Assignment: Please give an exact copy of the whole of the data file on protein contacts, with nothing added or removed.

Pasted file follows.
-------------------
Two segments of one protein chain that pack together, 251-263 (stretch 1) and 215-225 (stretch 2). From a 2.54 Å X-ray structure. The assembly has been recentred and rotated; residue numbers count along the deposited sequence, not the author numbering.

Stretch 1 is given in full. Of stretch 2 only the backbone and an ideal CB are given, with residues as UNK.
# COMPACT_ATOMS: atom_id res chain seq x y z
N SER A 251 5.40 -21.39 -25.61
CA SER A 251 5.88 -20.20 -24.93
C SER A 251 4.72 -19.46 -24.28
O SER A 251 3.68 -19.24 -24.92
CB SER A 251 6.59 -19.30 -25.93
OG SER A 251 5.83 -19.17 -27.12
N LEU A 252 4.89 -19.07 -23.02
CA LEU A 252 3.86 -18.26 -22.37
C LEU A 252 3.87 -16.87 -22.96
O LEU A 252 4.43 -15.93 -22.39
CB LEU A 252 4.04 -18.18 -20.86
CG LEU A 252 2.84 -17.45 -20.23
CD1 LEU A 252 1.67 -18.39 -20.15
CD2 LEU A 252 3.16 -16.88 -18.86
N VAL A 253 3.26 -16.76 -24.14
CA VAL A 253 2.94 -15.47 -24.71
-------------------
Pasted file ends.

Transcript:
Two segments of one protein chain that pack together, 251-263 (stretch 1) and 215-225 (stretch 2). From a 2.54 Å X-ray structure. The assembly has been recentred and rotated; residue numbers count along the deposited sequence, not the author numbering.

Stretch 1 is given in full. Of stretch 2 only the backbone and an ideal CB are given, with residues as UNK.
# COMPACT_ATOMS: atom_id res chain seq x y z
N SER A 251 5.40 -21.39 -25.61
CA SER A 251 5.88 -20.20 -24.93
C SER A 251 4.72 -19.46 -24.28
O SER A 251 3.68 -19.24 -24.92
CB SER A 251 6.59 -19.30 -25.93
OG SER A 251 5.83 -19.17 -27.12
N LEU A 252 4.89 -19.07 -23.02
CA LEU A 252 3.86 -18.26 -22.37
C LEU A 252 3.87 -16.87 -22.96
O LEU A 252 4.43 -15.93 -22.39
CB LEU A 252 4.04 -18.18 -20.86
CG LEU A 252 2.84 -17.45 -20.23
CD1 LEU A 252 1.67 -18.39 -20.15
CD2 LEU A 252 3.16 -16.88 -18.86
N VAL A 253 3.26 -16.76 -24.14
CA VAL A 253 2.94 -15.47 -24.71